Future Food-Tech

Nosh.bio sidesteps many challenges constraining alt-protein with a versatile mycoprotein and ‘minimal, scalable’ fermentation process

By Elizabeth Crawford

- Last updated on GMT

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Berlin-based food-tech startup Nosh.bio is overcoming capacity constraints that have hampered other fermentation-derived alternative protein players by developing a proprietary production process that is “minimal, scalable and sustainable” and by teaming with unexpected partners – including beer breweries and big-name meat producers.

Nosh.bio’s CEO recently told FoodNavigator-USA at Future Food-Tech in San Francisco that the company’s single-ingredient mycoprotein also offers solutions for many of the other challenges holding back consumer adoption of alternative proteins, including concerns about ultra-processing, taste, texture and nutrition.

“What we have developed is a completely new class of highly functional food ingredients that we are sourcing from a filamentous fungi,” which has a “pleasant taste with a pleasant texture” and the ability to “clean up” animal-free products thanks to its “natural animal meat-like texture” and functional properties that can replace stabilizers, emulsifiers and other select ingredients across categories, CEO Tim Fronzek said

He added the ingredient also addresses consumers’ nutritional concerns about plant-based alternatives because it is rich in protein and fiber and is cholesterol-free.

Thanks to the company’s proprietary production process, the ingredient can also be produced at a “very low cost rate” – making it “cost competitive with animal-based proteins,” he added.

[Editor’s note: Interested in learning more about the fast-evolving alternative protein space? Join FoodNavigator-USA and ReThink at Future Food-Tech Alternative Proteins in Chicago June 17-18. The event will include in-depth discussions about how to elevate sensory experience and strategies to diversify protein consumption with novel microbial and cell-based options. Check out the full agenda​ and register​.]

Renovated brewery, partnerships with other brewers will boost production

Nosh.bio knew “from the very beginning” that managing costs and offering its alternative protein at a competitive price was essential to helping convince more households to use more animal-free products – which is why it created a “very lean” production process.

Fronzek explained Nosh.bio’s protein is produced via a natural liquid state biomass fermentation process and can digest different feedstocks, including low-cost ones upcycled from the food industry, which helps control input prices.

The company’s two-prong approach to manufacturing the ingredient also helps keep costs down and ensure sufficient supply.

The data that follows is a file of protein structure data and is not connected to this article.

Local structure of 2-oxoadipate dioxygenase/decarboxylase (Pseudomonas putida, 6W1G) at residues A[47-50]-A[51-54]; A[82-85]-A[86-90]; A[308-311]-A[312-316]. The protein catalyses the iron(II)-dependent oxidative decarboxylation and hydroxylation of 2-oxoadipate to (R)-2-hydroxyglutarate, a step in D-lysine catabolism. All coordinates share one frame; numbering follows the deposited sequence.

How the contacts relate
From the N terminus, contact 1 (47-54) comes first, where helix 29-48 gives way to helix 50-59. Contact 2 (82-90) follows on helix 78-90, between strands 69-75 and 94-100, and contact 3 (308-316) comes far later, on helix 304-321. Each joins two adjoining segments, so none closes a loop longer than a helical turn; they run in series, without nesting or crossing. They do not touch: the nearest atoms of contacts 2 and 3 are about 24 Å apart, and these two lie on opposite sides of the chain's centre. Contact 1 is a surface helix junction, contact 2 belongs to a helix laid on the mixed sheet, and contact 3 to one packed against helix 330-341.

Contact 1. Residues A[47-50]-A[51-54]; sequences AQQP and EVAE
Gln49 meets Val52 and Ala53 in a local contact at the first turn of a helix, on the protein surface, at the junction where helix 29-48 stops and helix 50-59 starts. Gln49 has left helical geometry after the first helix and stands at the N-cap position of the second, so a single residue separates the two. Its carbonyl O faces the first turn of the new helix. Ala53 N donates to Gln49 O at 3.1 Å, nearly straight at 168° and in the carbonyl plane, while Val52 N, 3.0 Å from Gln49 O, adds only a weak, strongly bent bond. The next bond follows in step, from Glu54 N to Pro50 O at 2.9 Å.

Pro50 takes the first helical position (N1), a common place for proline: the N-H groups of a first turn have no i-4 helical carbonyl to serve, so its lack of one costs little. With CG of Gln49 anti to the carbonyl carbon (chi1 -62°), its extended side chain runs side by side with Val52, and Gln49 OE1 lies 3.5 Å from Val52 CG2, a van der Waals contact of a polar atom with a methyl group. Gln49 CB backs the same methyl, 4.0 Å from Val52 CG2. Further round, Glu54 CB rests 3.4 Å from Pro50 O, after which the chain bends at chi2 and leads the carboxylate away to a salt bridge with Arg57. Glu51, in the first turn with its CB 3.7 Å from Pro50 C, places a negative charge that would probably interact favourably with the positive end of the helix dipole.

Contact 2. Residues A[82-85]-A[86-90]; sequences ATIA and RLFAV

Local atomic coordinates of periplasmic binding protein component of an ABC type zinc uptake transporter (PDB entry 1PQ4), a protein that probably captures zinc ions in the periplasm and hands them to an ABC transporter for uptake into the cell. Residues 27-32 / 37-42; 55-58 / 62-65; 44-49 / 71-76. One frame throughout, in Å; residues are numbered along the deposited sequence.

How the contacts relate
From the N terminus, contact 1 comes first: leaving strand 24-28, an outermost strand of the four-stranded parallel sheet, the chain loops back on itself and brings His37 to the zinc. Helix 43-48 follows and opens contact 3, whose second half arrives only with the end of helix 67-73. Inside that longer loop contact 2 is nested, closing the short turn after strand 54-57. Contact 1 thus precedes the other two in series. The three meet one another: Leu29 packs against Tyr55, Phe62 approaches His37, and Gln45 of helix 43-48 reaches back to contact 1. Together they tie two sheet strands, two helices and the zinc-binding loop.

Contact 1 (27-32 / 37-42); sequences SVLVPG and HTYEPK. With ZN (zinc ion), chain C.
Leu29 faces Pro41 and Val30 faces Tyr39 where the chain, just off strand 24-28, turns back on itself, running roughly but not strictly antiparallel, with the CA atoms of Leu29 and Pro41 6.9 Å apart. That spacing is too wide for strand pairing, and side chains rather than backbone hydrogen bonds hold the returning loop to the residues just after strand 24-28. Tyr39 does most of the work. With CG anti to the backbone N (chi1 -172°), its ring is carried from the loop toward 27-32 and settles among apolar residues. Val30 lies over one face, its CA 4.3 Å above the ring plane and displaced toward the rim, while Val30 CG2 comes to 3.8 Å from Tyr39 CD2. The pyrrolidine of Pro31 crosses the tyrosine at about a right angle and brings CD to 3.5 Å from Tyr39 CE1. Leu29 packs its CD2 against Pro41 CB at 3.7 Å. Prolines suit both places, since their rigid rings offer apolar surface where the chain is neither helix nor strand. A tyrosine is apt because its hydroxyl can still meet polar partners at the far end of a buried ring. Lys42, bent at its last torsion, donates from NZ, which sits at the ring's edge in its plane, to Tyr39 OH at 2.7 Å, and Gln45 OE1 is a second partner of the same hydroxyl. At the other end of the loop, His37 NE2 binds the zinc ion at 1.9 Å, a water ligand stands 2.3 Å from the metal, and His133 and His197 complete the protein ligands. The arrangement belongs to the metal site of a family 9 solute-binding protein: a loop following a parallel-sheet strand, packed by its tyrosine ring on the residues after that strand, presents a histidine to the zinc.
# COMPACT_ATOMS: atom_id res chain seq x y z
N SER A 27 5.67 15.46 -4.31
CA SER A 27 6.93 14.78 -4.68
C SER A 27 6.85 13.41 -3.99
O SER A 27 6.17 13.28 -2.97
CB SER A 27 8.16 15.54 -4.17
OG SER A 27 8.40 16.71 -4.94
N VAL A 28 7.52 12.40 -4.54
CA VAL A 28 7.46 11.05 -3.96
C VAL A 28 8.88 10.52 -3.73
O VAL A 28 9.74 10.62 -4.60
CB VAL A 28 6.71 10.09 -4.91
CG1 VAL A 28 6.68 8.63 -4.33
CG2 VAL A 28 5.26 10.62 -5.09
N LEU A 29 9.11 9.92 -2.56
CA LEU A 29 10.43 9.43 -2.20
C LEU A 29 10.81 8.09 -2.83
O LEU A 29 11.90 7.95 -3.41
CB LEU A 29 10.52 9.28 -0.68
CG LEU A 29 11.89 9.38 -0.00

Currently, the company is working with a contract manufacturer to produce about five tons per week with plans to scale up to 40 tons per week.

“In addition, we have … secured a shutdown [beer] brewery with a fermentation capacity of a half million liters, which provides us the opportunity to start producing probably from beginning of next year onwards in the range of 5,000 to 10,000 tons per year – which is a lot,” Fronzek said.  

Noting that Nosh.bio’s first industry client expects to use the full amount the company can produce at its renovated brewery, Fronzek said the company plans to work with additional breweries to use their excess production capacity to further boost supply.

Through these partnerships, Fronzek said Nosh.bio can “scale much quicker than any other fermentation concepts.”

Versatility offers clean label solution across categories

Nosh.bio’s liquid state fermentation is similar to that used by others in the mycoprotein space, but unlike competitors, the fungi strain it uses can create “significantly” longer fibers and a neutral flavor profile that can be used for single-ingredient meat analogues and to replace animal ingredients across a range of products in different categories.

While Fronzek would not divulge the specific fungi strain, he said the long fibers mean the company need not use processes or additives typically required by other mycoprotein strains to recreate meat’s muscle-like texture, which simplifies processing and allows the company to create a single-ingredient meat analogue.

He added the mycoprotein has a “very slight umami taste” that is “very pleasant when it comes to meat analogues, but we can also wash the taste out” for a more neutral profile that better suits other applications.

These applications are diverse, based on the prototypes sampled at Future Food Tech in San Francisco, including its inclusion in a waffle, a thick savory sauce and two styles of traditional breakfast proteins.

Fronzek explained that Nosh.bio can dry and grind the protein into a flour that can be used in non-meat analogue applications, such as a replacement for chemical binders in baked goods, stabilizers in ice cream or even as a bulking agent in low-sugar chocolate.

First stop: German retail shelves followed by US stores

With its production strategy in place, Nosh.bio is poised to launch its first product in Germany within three to six months before expanding to the US in 2025. Because the company’s mycoprotein is not considered ‘novel’ in Europe, although it has not been used for this purpose, the company does not anticipate any regulatory challenge in Europe or in the US.

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